B. Why is EPA Issuing this as a Direct Final Rule?
EPA is issuing this action as a direct final rule without prior proposal because the Agency believes that this action is not controversial and is not likely to result in any adverse comments. This action removes various exemptions from the requirement of a tolerance for eight specific inert ingredients because those substances are no longer used in pesticide products. These tolerance exemptions are unnecessary.
This rule is effective on August 2, 2002 without further notice, unless EPA receives adverse comment by June 3, 2002. If, however, EPA receives a relevant adverse comment during the comment period, then EPA will publish a timely withdrawal in the Federal Register informing the public that the rule will not take effect. EPA will also publish a notice of proposed rulemaking in a future edition of the Federal Register. EPA will address the comments on the direct final rule as part of that proposed rulemaking.
A. What Action is the Agency Taking?
In Federal Register Notices of November 22, 1989, (54 FR 58314) and June 24, 1998, (63 FR 34384)(FRL-5792-3) the Agency removed certain chemicals from its list of pesticide product inert ingredients that were no longer used as inert ingredients in registered pesticide products. At that time, the Agency indicated that future use of these chemcials as inert ingredients in pesticide products would not be permitted unless a petitioner or registrant satisfied all data requirements as identified by the Agency, and the Agency was able to make a determination that the use of the inert ingrediuent will not pose unreasonable risk to human health or the environment.
On its own initiative, the Agency is amending 40 CFR 180.1001, 180.1014, and 180.1046 by revoking exemptions from the requirement of a tolerance for eight inert ingredients that are no longer Start Printed Page 16029used in pesticide products applied to food and feed commodities.
B. Which Tolerance Exemptions are Being Removed?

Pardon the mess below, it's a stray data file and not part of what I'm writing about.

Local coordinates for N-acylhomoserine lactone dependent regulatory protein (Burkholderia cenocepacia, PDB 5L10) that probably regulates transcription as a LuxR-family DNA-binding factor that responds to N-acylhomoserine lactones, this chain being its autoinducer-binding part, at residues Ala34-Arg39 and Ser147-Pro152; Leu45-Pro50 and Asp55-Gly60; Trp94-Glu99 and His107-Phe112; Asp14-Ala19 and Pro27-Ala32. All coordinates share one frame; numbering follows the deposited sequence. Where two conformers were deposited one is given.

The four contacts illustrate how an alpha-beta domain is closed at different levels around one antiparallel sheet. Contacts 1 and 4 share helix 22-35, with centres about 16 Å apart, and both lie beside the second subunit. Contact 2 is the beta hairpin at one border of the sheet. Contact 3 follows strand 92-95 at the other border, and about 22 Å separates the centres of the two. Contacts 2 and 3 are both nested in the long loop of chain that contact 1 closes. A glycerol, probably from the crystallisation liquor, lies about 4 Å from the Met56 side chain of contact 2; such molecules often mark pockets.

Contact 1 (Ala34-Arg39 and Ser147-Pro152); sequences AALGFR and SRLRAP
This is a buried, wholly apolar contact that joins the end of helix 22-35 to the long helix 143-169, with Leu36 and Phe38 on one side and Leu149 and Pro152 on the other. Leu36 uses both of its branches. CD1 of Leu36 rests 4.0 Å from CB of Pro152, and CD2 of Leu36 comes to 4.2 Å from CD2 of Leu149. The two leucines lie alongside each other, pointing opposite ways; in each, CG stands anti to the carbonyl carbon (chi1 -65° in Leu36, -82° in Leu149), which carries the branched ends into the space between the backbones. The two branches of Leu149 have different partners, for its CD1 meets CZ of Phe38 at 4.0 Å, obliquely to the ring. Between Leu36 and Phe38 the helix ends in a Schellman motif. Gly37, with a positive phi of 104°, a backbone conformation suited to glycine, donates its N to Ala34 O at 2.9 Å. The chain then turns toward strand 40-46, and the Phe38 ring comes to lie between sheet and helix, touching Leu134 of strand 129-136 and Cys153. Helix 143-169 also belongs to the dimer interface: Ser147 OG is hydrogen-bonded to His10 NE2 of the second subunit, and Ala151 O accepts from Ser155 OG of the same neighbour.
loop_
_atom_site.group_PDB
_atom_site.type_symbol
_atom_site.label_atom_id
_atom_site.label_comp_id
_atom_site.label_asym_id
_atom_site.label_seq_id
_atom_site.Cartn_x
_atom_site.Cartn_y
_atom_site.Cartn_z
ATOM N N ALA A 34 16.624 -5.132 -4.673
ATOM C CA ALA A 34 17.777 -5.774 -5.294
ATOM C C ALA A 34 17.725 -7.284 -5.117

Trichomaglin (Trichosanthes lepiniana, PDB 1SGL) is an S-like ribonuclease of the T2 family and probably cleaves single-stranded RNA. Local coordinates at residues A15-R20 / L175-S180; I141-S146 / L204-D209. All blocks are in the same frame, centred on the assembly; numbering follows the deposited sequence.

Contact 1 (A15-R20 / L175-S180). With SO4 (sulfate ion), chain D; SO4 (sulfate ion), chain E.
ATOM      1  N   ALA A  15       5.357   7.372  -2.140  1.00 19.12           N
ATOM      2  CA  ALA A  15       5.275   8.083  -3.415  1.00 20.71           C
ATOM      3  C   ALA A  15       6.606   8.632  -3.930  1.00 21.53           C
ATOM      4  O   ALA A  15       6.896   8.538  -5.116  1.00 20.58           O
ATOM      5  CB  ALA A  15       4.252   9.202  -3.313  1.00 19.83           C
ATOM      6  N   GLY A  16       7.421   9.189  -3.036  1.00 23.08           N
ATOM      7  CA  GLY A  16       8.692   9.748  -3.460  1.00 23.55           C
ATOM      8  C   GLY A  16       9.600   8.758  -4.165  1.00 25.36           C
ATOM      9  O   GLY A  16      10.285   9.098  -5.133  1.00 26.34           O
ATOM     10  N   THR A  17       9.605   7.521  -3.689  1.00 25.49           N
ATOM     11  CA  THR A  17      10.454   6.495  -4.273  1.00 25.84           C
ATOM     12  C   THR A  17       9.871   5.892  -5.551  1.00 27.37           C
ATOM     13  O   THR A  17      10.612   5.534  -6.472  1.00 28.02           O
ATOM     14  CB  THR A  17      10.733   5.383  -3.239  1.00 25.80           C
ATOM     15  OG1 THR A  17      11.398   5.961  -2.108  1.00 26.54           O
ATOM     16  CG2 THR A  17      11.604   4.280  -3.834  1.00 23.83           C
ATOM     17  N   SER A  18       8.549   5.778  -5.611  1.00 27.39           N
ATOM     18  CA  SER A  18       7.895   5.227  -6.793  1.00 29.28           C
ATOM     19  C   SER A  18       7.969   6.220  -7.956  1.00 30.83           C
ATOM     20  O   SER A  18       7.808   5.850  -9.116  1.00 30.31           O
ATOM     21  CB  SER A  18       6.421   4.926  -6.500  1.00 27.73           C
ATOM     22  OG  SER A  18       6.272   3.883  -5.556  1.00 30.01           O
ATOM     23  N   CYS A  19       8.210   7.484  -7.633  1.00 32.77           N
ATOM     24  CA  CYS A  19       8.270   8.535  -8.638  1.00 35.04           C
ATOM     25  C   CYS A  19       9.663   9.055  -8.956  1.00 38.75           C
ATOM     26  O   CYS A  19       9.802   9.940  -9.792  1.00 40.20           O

1. On November 22, 1989, (54 FR 58314) the Agency removed benzene and formaldehyde from its list of chemicals currently used in pesticide products. These substances, both of which were initially classified as List 1 inert ingredients, were determined to no longer be in use as pesticide product inert ingredients and were therefore removed from all lists of inert ingredients. The exemptions from the requirement of a tolerance for the inert ingredient uses of benzene and formaldehyde are now being revoked.
i. In 40 CFR 180.1001(d), there is an exemption from the requirement of a tolerance for benzene. This exemption is for its use as a solvent and cosolvent.
ii. An exemption from the requirement of a tolerance for formaldehyde exists in 40 CFR 180.1001(d). This exemption is limited to not more than 1% of the pesticide formulation with a prescribed use as a preservative for the formulation.
2. On June 24, 1998, (63 FR 34384) EPA removed certain chemicals from its list of pesticide product inert ingredients that are not currently used in pesticide products. Included among those removed inert ingredients were six substances for which exemptions from the requirement of a tolerance existed for their use as inert ingredients and for which the tolerance exemptions are now being revoked.
i. In 40 CFR 180.1001(d) there are exemptions from the requirement of a tolerance for coal (derived only from anthracite and bituminous coals) and coke (from anthracite and bituminous coals only and petroleum). These two tolerance exemptions are limited to soil application and are for use as carriers and extenders.
ii. An exemption from the requirement of a tolerance for dioxane is in 40 CFR 180.1001(d) for dioxane for use as a solvent and cosolvent. In the above cited Federal Register Notice, the Agency removed dioxane from its list of pesticide product inert ingredients that are currently used in pesticide products.